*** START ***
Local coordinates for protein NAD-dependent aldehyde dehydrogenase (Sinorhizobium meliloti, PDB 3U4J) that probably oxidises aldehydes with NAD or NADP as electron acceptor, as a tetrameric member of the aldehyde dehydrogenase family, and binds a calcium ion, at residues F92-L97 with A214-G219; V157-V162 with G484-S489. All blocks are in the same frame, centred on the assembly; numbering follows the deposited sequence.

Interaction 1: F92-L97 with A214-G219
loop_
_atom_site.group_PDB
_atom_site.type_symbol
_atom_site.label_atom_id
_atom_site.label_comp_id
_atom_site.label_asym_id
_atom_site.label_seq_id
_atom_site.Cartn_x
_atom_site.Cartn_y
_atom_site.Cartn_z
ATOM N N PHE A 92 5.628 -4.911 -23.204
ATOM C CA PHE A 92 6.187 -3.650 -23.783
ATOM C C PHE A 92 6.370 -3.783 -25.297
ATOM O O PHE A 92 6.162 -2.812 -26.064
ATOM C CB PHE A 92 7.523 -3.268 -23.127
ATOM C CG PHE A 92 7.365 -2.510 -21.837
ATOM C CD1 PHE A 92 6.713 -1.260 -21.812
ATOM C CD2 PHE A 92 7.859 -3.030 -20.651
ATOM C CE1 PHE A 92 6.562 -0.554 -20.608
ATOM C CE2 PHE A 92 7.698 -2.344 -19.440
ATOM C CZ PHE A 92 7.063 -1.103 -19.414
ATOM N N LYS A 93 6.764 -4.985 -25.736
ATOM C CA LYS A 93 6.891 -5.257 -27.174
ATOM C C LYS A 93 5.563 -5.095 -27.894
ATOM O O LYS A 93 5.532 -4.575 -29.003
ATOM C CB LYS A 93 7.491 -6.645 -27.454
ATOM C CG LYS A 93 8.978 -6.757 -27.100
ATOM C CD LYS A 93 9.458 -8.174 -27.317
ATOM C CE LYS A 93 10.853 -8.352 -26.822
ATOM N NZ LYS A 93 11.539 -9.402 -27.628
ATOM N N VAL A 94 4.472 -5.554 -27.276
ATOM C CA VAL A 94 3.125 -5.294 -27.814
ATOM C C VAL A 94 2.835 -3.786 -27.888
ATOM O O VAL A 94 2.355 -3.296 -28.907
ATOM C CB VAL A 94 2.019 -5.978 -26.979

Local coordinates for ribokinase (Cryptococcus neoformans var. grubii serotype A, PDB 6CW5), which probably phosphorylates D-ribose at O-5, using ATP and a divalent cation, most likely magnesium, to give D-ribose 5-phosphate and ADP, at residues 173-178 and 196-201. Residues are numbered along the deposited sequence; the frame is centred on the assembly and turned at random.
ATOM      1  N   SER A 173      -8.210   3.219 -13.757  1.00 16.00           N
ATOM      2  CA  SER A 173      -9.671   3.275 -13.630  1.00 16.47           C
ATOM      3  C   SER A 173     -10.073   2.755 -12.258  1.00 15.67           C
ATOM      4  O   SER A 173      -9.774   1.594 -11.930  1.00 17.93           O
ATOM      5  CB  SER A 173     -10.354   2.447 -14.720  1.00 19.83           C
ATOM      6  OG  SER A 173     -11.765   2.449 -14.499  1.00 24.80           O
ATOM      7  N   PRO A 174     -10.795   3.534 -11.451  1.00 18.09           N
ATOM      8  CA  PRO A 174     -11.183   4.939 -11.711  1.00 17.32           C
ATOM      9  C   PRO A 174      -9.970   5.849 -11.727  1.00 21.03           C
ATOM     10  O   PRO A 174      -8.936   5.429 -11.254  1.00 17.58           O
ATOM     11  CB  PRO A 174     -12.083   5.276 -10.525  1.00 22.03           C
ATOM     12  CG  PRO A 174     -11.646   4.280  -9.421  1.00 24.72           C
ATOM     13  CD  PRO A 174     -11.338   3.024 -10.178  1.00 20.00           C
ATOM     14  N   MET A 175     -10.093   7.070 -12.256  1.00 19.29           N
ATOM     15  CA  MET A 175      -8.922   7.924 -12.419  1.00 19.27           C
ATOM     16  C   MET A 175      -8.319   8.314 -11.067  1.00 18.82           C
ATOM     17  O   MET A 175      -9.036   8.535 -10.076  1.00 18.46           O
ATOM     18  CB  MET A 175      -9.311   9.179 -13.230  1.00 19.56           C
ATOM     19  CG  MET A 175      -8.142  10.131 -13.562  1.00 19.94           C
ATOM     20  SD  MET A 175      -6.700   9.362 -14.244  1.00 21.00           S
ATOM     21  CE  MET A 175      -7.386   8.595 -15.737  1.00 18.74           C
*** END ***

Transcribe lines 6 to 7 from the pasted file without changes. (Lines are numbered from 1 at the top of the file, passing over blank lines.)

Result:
_atom_site.label_atom_id
_atom_site.label_comp_id